Oct 2
2018

B&N SFF on Exit Strategy

Exit Strategy by Martha Wells

“Wells has been a beloved but under-read voice in fantasy for two decades, which is why it is so gratifying to see the success she’s having with the bestselling, and now, Hugo- and Nebula-winning Murderbot Diaries novella series, which follow a rogue Security Unit cyborg that has hacked its governor module and gained sentience and free will—and given itself the (mostly ironic) name Murderbot. This fourth and final novella (a full-length novel arrives next year) finds Murderbot close to getting the goods on the evil corporation GrayCris. When it learns that its former owner/possible friend Dr. Mensch is under threat, Murderbot doesn’t understand its own urge to save him. Wells’ explorations of free will and the question of what, exactly, makes us human remain fascinating, and the snarky narrative voice—and the murder-y mayhem—that peppers the story as it marches toward to a bracing conclusion are as fun as always.” — B&N SFF

Sep 20
2018

Kirkus starred review for Dragon Pearl

Dragon Pearl by Yoon Ha Lee

“This latest in the Rick Riordan Presents imprint launches Korean mythological creatures into outer space.

Thirteen-year-old Min cannot believe her older brother, Jun, has deserted his Space Force post, as he’s been accused of doing. Naturally, Min runs away from home to clear her brother’s name. It’s a Rick Riordan trademark to thrust mythological figures into new settings. Fans will breathlessly watch while fox-spirit Min charms her way onto a hijacked starship, ending up on her brother’s military star cruiser on the way to the lawless Ghost Sector. Lee has created an adrenaline-filled space opera with mythological creatures living alongside humans. Min and her family are gumiho, or shape-shifting foxes, but they present as human to hide their magical natures. She takes on the identity of Jang, a male cadet killed in battle, and enlists the aid of two other supernatural Space Force cadets: Haneul, a female dragon, and Sujin, a nonbinary goblin. Min is first and foremost a teenager on a mission and a magical being second. The ambivalence of her identity (fox or human, male or female, hero or traitor,) echoes ethical questions that many kid readers face. It is refreshing to see both Korean elements and a nonbinary character seamlessly integrated into the storyline. Narrator Min explains Korean mythology smoothly as the action progresses for readers with no previous knowledge.

A high-octane, science-fiction thriller painted with a Korean brush and a brilliant example of how different cultures can have unique but accessible cosmology and universal appeal.” — Kirkus, Starred Review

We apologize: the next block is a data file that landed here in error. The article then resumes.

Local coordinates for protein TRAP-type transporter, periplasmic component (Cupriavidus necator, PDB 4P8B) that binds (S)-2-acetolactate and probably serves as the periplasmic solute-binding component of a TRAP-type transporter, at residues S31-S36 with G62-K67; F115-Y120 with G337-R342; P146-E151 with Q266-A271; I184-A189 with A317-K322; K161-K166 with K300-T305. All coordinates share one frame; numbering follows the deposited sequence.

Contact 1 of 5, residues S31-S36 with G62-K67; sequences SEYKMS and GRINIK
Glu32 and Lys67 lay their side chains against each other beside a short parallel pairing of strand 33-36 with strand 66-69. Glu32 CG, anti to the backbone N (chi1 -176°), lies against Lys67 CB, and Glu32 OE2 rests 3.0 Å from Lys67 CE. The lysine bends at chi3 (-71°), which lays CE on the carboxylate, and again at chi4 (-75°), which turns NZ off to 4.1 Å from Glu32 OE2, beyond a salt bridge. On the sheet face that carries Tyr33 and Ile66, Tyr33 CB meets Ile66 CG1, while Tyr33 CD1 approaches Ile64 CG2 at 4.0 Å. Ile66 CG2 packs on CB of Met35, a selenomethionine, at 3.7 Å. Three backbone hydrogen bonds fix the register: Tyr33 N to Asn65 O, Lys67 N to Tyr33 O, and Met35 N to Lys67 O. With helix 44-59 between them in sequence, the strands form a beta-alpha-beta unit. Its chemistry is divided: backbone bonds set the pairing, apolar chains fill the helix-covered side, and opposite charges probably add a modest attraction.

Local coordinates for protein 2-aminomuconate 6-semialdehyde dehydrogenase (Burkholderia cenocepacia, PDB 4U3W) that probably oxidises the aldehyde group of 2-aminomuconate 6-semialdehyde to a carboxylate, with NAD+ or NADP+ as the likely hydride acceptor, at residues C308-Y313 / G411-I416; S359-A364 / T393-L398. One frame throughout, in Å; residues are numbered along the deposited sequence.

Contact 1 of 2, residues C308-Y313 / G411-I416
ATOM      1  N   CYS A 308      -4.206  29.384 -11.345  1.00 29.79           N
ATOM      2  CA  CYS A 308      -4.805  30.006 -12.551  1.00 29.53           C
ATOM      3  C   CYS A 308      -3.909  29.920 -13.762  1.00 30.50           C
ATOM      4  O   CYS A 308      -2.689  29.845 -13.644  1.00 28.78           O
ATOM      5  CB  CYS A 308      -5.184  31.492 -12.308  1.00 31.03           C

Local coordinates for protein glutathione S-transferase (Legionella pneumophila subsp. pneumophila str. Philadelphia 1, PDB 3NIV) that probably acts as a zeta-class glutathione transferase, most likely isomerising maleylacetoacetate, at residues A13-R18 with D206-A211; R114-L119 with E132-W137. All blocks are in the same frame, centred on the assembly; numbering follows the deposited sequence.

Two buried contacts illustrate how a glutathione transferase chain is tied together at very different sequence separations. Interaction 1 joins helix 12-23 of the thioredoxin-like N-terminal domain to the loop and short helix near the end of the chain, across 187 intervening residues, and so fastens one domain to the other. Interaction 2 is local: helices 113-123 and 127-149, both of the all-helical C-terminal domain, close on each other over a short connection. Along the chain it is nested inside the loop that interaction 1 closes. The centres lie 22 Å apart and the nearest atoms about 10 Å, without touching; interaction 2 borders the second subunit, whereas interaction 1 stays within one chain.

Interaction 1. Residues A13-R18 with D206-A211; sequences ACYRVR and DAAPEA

Sep 17
2018

Tor.com on Rogue Protocol

Rogue Protocol by Martha Wells

“Wells’ characterisation is pitch-perfect. Murderbot’s voice is darkly—and frequently not-so-darkly—funny, and Murderbot itself is a deeply appealing character. Other characters, as is appropriate for a writer of Wells’ talents, feel like fully formed individuals with lives and goals of their own, despite how little time the reader spends in their company. The pacing is excellent, tension mounting to an explosive conclusion, and like all of Wells’ work, it has atmosphere in spades.

And thematically, it’s about what it means to be human, and the nature of responsibility.

I really enjoyed this installment of the adventures of Murderbot. I’m looking forward to Exit Strategy, the next novella, and to the recently-announced forthcoming Murderbot novel. The world needs more Murderbot, because Murderbot is delightful.” — Tor.com

Sep 12
2018

Booklist starred review for The Agony House

The Agony House by Cherie Priest

“Following up on their successful collaboration in I am Princess X (2016), Priest and O’Connor neatly weave together the history of comic books and contemporary concerns about gentrification in this eerie ghost story set in a ramshackle house that’s as much a character as the people living in it. Denise, her mom, and stepdad have just moved into an nearly destroyed, once-beautiful house in New Orleans, and almost right away, Denise starts noticing odd things. First, they’re harmless, if creepy, but later, unexplained, dangerous accidents happen as they renovate the house. But the comic book manuscript Denise finds carefully hidden in the attic (pages of which appear throughout the novel) is the key to source of the poltergeists. Meanwhile, Denise’s neighbors are uneasy about outsiders capitalizing on cheap property in New Orleans, and Priest does a great job of skillfully including the important conversations Denise and her family have with their new community. At its heart, though, this is a ghost story, and Priest excels at building palpable atmosphere: Denise’s parents’ anxiety about their shoestring budget, the sweltering New Orleans summer heat, the disrepair of the house (“soggy plaster fell from the studs like wet cake”), and the increasingly terrifying haunting. Dynamic characters and a surprising mystery round out this sharp, satisfying, and engrossingly spooky story.” — Booklist, Starred Review

Sep 5
2018

All Systems Red wins Hugo Award!

Congratulations to Martha Wells for All Systems Red, the first book in the Murderbot Diaries, winning the 2018 Hugo Award for Best Novella!

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